Aharoni: Sadly, most Israeli companies have shied away from the super brand. If you look at these successful Israeli companies, they have international names. Check Point, Amdocs, Comverse… these are all Israeli companies, but you will never know [from their names]. When we started the process 10 years ago, when I first came up with the idea of “Let’s look at Israel the same way you look at a product,” the No 1 sub-brand of Israel was the Israel defense forces. I would say the second most recognized brand name was the Mossad and the third was Uzi, a submachine gun. So everything — all the beacon sub-brands under the super brand — were related somehow to the conflict. They all supported the DNA of the brand. Today, the new emerging sub-brands come from the municipal level, most notably the city of Tel Aviv and the city of Jerusalem, which is doing a great, great job, and other places like Haifa.
Knowledge at Wharton: All the efforts that you have made over the past decade to burnish Israel’s brand, is there anything that you would have liked to try but you haven’t been able to as yet?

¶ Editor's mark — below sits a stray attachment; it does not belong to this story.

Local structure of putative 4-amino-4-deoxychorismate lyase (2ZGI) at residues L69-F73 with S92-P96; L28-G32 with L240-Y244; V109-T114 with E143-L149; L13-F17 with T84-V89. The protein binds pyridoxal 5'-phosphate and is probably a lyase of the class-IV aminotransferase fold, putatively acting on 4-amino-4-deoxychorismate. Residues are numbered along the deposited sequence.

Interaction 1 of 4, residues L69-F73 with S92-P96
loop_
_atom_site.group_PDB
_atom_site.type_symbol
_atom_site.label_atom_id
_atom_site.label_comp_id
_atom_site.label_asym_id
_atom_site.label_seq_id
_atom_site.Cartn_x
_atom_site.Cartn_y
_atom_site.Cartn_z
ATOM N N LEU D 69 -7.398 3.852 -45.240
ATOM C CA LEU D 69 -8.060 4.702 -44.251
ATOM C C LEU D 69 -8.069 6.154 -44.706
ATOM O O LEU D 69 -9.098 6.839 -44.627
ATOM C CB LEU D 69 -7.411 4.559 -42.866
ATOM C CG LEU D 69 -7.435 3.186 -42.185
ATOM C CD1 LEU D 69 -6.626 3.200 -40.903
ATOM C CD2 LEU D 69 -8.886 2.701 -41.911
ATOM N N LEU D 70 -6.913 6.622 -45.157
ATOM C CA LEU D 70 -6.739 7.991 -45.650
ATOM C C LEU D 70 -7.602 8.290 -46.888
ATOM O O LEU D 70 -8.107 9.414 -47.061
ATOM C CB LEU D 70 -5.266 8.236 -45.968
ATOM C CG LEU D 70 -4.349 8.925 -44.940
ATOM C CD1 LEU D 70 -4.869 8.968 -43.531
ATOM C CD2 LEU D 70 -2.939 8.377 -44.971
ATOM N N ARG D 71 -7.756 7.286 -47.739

Aharoni: I would have loved to have brought the Olympic Games to Israel. I don’t think it will happen soon, but we have to work on it. We need to bring to Israel some major conferences. You have to put Israel on the map in the area of wellness and business tourism. We’re not getting enough business people to come and work in Israel and have fun at the same time. So this is an area that we have to improve. I think the most important thing that we need to do as a nation is to restore the kibbutz as a point of attraction. Not the old kibbutz which is a collective communal agricultural farming community, but the new kibbutz which is a center of wellness. I think the new kibbutz, the kibbutz of the future, can be a great addition to the Israeli tourism industry.